|About the presenters: Charleen M. Bloom, Ph. D., MSW, is an ASHA Fellow, a former member of SID #4's Steering Committee, and a professor of Communication Disorders at The College of Saint Rose in Albany, New York where she specializes in counseling and the treatment of fluency disorders in children and adults. Dr. Bloom has spent more than 35 years evaluating and treating individuals who stutter. She is the founder and director of the Capital District Council for Fluency, a support group and treatment program for people who stutter. She co-authored Synergistic Stuttering Therapy: A Holistic Approach (1999) and a NSSLHA monograph on the Clinical Interview with her co-presenter, Donna Cooperman.
Donna K. Cooperman, D.A., is an associate professor of Communication Disorders at The College of Saint Rose in Albany, New York where she specializes in the treatment of fluency disorders in children and adults. She is a clinical supervisor and directs the children and teen division of the St. Rose Council of Fluency. She has facilitated the parent counseling group meetings for the past several years. Dr. Cooperman has spent more than 35 years evaluating and treating individuals who stutter. She is a recognized mentor and a member of the fluency specialists of the American Speech-Language-Hearing Association's Special Interest Division on Fluency and Fluency Disorders.
There has been long-time agreement among speech-language pathologists (SLPs) that it is important to counsel the parents of children who stutter (Bloodstein, 1995; Bloom & Cooperman, 2003; Mallard, 1991; Rustin, 1987; Zebrowski and Schum, 1993). This view has been supported and mandated by The American Speech-Language and Hearing Association (ASHA) in its Preferred Practice Patterns (1997) and Scope of Practice in Speech-Language Pathology and Audiology (2001). ASHA states that we are responsible for both information counseling and adjustment counseling with our clients and their families. However, we have found that many SLPs, who work with the families of children who stutter, are much more comfortable with information counseling, and feel relatively insecure and in need of guidance for further issues in counseling. Luterman (2001) cites a study by McCarthy that demonstrates many SLPs receive no training in counseling. Flahive and White (1982) found that in a study of 226 audiologists, 90% of training focused on informational counseling and 10% on personal adjustment counseling. We do believe that information counseling is important and absolutely necessary for the parents of our children who stutter, and we will briefly examine some of the issues that are most frequently utilized in information counseling. However, the focus of this article is to assist the SLP in transitioning from the role of one who provides information only, to one who feels informed and motivated to learn more about, and to use the skills of counseling in the therapy process with parents.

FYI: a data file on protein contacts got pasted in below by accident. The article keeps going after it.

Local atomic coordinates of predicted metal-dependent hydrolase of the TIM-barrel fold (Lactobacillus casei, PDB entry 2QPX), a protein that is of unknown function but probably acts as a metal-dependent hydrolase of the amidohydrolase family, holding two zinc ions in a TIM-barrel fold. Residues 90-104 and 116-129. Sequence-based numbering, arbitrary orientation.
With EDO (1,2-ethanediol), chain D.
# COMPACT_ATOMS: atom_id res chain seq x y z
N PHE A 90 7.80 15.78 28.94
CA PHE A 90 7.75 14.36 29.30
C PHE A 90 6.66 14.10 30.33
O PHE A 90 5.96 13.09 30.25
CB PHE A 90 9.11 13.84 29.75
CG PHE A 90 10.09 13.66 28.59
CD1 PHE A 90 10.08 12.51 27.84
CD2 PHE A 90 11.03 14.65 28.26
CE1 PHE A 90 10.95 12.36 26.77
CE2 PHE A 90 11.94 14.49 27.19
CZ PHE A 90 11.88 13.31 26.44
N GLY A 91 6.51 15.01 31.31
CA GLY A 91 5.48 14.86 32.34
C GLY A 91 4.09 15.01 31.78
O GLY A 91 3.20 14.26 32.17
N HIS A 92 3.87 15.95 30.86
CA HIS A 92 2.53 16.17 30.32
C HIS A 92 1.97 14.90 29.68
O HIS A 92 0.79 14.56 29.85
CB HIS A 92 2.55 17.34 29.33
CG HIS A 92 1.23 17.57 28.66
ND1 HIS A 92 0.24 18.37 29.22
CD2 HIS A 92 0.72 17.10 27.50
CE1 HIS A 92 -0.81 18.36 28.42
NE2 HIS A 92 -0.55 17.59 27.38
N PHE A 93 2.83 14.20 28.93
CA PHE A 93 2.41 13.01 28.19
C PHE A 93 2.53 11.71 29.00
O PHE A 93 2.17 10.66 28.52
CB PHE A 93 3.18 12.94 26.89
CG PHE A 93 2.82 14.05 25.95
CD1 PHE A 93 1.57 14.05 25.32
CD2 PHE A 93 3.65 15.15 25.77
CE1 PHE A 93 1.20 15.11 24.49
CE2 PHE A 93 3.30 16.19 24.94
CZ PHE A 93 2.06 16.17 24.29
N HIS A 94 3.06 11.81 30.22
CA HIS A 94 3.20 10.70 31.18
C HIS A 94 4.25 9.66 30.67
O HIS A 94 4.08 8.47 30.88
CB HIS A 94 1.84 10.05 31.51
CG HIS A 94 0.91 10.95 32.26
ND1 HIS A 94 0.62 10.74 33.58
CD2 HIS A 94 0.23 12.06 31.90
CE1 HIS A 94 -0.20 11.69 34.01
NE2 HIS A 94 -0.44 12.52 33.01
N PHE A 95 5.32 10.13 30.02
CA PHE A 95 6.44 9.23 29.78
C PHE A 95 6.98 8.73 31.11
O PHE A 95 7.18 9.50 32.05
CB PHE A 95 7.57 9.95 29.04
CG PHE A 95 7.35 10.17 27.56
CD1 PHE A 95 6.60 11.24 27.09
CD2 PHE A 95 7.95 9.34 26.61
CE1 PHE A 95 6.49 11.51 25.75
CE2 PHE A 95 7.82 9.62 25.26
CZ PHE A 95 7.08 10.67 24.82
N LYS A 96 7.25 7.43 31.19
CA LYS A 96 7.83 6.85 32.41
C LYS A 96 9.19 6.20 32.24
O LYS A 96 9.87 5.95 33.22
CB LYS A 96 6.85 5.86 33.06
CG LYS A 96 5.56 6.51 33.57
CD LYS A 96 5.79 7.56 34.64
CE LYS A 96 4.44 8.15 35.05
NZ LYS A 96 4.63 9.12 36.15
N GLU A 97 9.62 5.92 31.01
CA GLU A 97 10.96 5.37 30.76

Conture (1990) notes that a 30 to 60 minute information sharing session, after the initial interview, may be all that is necessary for parents, to relieve their fears and guilt. We agree that for some parents this is true. However, for the vast majority of parents, much more time is necessary to answer the questions of: "What causes stuttering?", "Did we do something wrong?", "Should my child be treated differently than my other children?", "Will my child outgrow this stuttering?" and other pertinent informational questions. Answering these questions can bring a great deal of relief to parents who have carried these concerns for years. We meet with parents weekly and spend one day of our Weekend Workshop providing information counseling for our parents (Bloom & Cooperman, 2002; Cooperman & Bloom, 2002). During this Weekend Workshop, we provide information sessions presented by both professionals and people who stutter. We provide literature from the Stuttering Foundation of America and connect the parents with information found on the Internet: The Stuttering Home Page (http://www.mnsu.edu/comdis/kuster/stutter.html), The National Stuttering Association (http://www.westutter.org/), and the Stuttering Foundation of America (http://www.stuttersfa.org/). We believe that all of these activities are important, and provide parents with valuable information about the cause of stuttering, methods of assessment and directions for families to provide a more stable and productive communicative environment for the person who stutters and the family. However, Luterman (2001) points out that there is a seductive side to counseling by informing. The clinician can appear to be one who has all the answers about the problem. Instead of empowering the parent, the parent comes to think that the clinician or the "doctor" knows best. "This mode of counseling assumes that parents are weak and incapable of effective decision making; people generally conform to our expectations" (Luterman, 2001, p.4). To facilitate the empowerment of parents, we believe it is important for the SLP to integrate the role of one who informs with the role of a "clinician/counselor" (Bloom and Cooperman, 1992).